Two University of Delaware undergraduate students, Mallory Marschall and Allison Wagner, have been interning with the New Castle County Police Mounted Patrol at Carousel Park to train two colts — Wrangler and Warden — in preparation for possible service.
Unlike most of the other horses in the unit, which were brought in as saddle broke adults, the students had to start at ground zero with Wrangler and Warden, who were brought in at 4 months of age.
Marschall, a junior majoring in preveterinary medicine and animal biosciences, explained that they did a lot of different things with the colts in order to get them adjusted to their surroundings.
“They’re babies and they’re scared of absolutely everything, from leaves in the wind to shadows on the ground, so it involves a lot of walking around, getting them accustomed to things,” said Marschall. “Another thing that we make sure to do is the grooming, to get them used to being brushed and having their feet picked, because one day they could be police horses — they have to be used to people handling them and to having people all around them.”
Wagner, a sophomore majoring in animal and food science with a minor in nutrition, explained that in addition to washing and grooming, they also spent part of their time training the horses on an obstacle course and on a sensory trail, desensitizing them to the variety of sounds, colors and shapes they will experience while out on patrol.
The purpose is to get them used to unusual sounds, sights and sudden movements so they will not spook as easily when they are older.
Mary Devine, senior sergeant with the mounted unit, said that the obstacles in the obstacle course are set up to teach the colts something different, such as unsteady ground, water, or anything that makes them uncomfortable or takes them out of their element.
“For instance, we’ve set up a gigantic, seven-foot-tall multicolored ball because our horses are trained to go forward, no matter what. And that’s what we’re trying to get these guys to do, to not be afraid of something that’s bigger than they are,” said Devine, who explained that the obstacles are important in the development of the colts because the animals could one day be used for crowd control.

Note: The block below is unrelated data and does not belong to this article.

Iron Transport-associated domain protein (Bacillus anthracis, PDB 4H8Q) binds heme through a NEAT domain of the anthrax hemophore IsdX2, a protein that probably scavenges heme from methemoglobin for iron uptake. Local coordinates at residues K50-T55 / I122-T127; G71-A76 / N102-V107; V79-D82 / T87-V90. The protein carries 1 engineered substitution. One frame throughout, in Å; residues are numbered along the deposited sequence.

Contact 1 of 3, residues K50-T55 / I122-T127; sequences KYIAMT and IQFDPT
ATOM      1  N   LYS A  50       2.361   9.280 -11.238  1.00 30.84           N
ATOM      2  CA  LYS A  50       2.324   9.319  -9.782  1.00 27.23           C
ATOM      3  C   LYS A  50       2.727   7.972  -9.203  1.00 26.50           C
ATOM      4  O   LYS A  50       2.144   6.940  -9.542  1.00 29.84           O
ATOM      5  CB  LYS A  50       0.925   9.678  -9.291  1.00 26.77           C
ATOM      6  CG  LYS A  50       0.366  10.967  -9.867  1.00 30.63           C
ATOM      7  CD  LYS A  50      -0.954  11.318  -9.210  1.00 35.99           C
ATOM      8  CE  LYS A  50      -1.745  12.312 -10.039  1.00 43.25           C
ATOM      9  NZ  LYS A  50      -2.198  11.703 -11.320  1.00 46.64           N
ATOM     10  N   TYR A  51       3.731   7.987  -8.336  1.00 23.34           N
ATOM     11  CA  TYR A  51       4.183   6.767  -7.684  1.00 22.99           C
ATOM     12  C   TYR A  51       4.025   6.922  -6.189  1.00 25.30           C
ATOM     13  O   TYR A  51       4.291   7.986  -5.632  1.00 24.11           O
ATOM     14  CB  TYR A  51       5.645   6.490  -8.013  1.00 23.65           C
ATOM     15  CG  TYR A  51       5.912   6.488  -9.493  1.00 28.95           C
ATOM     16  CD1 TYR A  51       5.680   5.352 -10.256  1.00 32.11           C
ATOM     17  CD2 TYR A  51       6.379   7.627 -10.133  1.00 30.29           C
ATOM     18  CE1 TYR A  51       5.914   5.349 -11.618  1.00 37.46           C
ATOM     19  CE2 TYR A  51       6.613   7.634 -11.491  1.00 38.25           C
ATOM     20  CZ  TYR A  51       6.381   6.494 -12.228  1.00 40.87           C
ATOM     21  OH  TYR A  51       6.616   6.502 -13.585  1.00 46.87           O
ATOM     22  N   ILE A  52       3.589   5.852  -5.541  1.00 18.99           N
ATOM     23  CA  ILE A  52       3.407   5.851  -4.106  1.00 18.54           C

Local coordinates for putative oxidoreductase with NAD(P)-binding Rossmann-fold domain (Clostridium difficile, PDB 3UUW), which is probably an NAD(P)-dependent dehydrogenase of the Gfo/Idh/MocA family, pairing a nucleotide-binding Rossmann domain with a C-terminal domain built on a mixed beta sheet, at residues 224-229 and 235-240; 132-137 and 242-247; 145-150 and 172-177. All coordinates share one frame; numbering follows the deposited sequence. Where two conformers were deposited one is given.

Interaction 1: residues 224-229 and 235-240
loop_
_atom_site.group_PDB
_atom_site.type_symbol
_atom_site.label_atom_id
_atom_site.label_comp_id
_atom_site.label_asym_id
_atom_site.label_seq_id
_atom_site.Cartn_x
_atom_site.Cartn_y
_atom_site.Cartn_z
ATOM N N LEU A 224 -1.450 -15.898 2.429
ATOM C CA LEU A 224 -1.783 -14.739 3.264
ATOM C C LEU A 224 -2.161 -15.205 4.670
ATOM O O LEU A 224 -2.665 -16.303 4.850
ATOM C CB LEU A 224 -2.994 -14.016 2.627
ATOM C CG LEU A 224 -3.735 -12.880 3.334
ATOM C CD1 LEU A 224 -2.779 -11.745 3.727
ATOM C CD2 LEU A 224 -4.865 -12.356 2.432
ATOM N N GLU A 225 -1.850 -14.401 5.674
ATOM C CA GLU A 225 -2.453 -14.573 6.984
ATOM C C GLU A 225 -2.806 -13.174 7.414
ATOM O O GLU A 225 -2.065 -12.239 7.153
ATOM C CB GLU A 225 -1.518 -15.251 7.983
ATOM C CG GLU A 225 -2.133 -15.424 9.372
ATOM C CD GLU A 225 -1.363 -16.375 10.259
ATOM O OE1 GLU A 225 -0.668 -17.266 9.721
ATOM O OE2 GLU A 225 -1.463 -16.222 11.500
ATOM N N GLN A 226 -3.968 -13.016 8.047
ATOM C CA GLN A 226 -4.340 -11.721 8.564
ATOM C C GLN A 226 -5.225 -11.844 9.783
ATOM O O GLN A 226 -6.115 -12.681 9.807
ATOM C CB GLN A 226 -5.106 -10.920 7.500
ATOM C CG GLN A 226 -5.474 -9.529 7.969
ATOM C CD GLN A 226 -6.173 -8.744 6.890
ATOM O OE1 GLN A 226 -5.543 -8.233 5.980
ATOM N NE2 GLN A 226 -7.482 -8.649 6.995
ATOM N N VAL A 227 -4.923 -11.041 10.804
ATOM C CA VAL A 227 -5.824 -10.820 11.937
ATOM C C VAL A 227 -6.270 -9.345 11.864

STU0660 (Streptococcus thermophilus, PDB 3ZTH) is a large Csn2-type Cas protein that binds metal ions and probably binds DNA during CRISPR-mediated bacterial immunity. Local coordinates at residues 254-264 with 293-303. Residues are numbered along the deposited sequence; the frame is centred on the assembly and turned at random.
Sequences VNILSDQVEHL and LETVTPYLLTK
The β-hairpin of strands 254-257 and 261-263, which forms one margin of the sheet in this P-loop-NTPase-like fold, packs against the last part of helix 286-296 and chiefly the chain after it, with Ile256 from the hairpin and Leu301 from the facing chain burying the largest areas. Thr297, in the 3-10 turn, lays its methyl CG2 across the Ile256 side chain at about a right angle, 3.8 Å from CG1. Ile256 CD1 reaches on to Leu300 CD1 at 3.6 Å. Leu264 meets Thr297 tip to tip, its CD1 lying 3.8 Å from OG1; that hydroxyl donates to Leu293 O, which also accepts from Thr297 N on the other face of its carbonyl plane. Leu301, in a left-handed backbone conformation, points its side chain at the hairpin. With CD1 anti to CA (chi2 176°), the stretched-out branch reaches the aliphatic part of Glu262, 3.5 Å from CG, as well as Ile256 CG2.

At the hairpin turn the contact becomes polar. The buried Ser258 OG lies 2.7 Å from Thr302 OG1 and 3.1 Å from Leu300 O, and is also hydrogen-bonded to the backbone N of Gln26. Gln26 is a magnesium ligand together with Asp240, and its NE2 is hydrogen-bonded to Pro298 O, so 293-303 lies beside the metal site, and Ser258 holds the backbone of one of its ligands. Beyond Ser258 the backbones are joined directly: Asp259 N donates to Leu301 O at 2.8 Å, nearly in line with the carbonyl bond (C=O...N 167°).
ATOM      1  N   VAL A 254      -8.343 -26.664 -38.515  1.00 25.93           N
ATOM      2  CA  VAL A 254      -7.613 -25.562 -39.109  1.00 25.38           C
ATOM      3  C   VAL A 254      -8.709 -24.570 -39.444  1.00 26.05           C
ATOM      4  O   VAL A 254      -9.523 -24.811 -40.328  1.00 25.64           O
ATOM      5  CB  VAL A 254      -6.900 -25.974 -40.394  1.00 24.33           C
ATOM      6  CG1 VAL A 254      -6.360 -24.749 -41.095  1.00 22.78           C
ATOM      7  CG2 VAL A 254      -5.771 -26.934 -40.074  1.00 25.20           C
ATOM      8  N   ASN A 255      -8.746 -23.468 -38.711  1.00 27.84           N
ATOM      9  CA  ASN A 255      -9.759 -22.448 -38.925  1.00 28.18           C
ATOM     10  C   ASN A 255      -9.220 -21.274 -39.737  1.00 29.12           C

“The idea of them pushing through an object is something we want them to get used to. Horses are flight animals; everything is the boogie man. They’re prey and if they see something that scares them, they run the other way,” said Devine. “We don’t want that in our horses; we want them to overcome that fear, so what we have the students doing is teaching this at an early age. The training is so that when they’re ready for us to get on their backs and we say ‘go forward,’ they won’t be afraid to do that.”
Other obstacles on the course included a group of barrels that the colts were taught to move with their chests; a tarp, which is difficult for horses to walk over because it can wrap up their legs; a wooden bridge; and an orange traffic cone, something used because of its unusual color.
On the sensory trail, the colts are exposed to different colored flags that flap in the wind, mailboxes and wind chimes, statues and flowerpots, which the colts have to walk by without trying to eat the flowers. This is key in their training, as the colts are distracted by every little thing that surrounds them, from butterflies to birds, to loud leaf blowers.
“These guys have made an incredible amount of progress and that’s something considering they’re babies,” said Marschall. “They’re temperamental and they’re not always going to want to do stuff — they’ve come a long way.”
Wagner agreed that it has been great to work with the colts and to track their progress. “I really love working with the colts because I love working with the baby animals. They have a lot of spirit and it’s just really fun to work with them and to see them progress because they’ve gotten so much better since I’ve started,” said Wagner.
Another interesting part about the students’ involvement is that neither had much previous experience with horses.
Wagner grew up participating in some horse riding camps and then took a break before joining UD’s Equestrian Team last year, where she got the chance to ride again.
Marschall also had minimal exposure to horses. “I did a summer camp and that was about all the experience I had, besides the animal science lab that we had with the horses. So they taught me everything from grooming to leading them to how to interact with them properly. It was a lot of work. Not only were they learning but I was learning, too,” she said.
Erich Selhorst, an officer with the NCC Mounted Patrol, said it was great to have the students work with the horses.
“It’s very beneficial to us because we need to work on desensitizing the new colts but at the same time, we’re police officers and have to go out on the street in some of these communities that need attention,” said Selhorst. “With the students taking the reins of dealing with the colts and doing some of the desensitization work, we can go out and still do our job as mounted officers.”
Article by Adam Thomas
Photos by Ambre Alexander Payne
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